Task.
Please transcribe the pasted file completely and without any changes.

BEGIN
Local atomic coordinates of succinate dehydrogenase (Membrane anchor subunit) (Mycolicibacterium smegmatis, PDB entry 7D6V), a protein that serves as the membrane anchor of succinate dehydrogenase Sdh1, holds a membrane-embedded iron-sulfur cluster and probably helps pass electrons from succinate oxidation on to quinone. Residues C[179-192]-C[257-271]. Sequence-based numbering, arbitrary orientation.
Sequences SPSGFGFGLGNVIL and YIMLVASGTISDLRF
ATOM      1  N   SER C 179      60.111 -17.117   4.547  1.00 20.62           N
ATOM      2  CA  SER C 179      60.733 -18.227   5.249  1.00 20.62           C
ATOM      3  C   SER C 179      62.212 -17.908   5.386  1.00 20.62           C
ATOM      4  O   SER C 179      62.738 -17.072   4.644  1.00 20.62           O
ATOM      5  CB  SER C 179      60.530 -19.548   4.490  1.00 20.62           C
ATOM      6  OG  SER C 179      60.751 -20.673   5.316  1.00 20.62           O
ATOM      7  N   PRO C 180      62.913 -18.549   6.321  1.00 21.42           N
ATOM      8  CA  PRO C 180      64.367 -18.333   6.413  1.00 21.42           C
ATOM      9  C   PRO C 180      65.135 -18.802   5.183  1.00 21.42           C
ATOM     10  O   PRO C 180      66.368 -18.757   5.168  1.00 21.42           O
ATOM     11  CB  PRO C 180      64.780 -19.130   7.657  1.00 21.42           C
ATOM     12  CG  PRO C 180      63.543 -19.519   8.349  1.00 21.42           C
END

Local atomic coordinates of succinate dehydrogenase (Membrane anchor subunit) (Mycolicibacterium smegmatis, PDB entry 7D6V), a protein that serves as the membrane anchor of succinate dehydrogenase Sdh1, holds a membrane-embedded iron-sulfur cluster and probably helps pass electrons from succinate oxidation on to quinone. Residues C[179-192]-C[257-271]. Sequence-based numbering, arbitrary orientation.
Sequences SPSGFGFGLGNVIL and YIMLVASGTISDLRF
ATOM      1  N   SER C 179      60.111 -17.117   4.547  1.00 20.62           N
ATOM      2  CA  SER C 179      60.733 -18.227   5.249  1.00 20.62           C
ATOM      3  C   SER C 179      62.212 -17.908   5.386  1.00 20.62           C
ATOM      4  O   SER C 179      62.738 -17.072   4.644  1.00 20.62           O
ATOM      5  CB  SER C 179      60.530 -19.548   4.490  1.00 20.62           C
ATOM      6  OG  SER C 179      60.751 -20.673   5.316  1.00 20.62           O
ATOM      7  N   PRO C 180      62.913 -18.549   6.321  1.00 21.42           N
ATOM      8  CA  PRO C 180      64.367 -18.333   6.413  1.00 21.42           C
ATOM      9  C   PRO C 180      65.135 -18.802   5.183  1.00 21.42           C
ATOM     10  O   PRO C 180      66.368 -18.757   5.168  1.00 21.42           O
ATOM     11  CB  PRO C 180      64.780 -19.130   7.657  1.00 21.42           C
ATOM     12  CG  PRO C 180      63.543 -19.519   8.349  1.00 21.42           C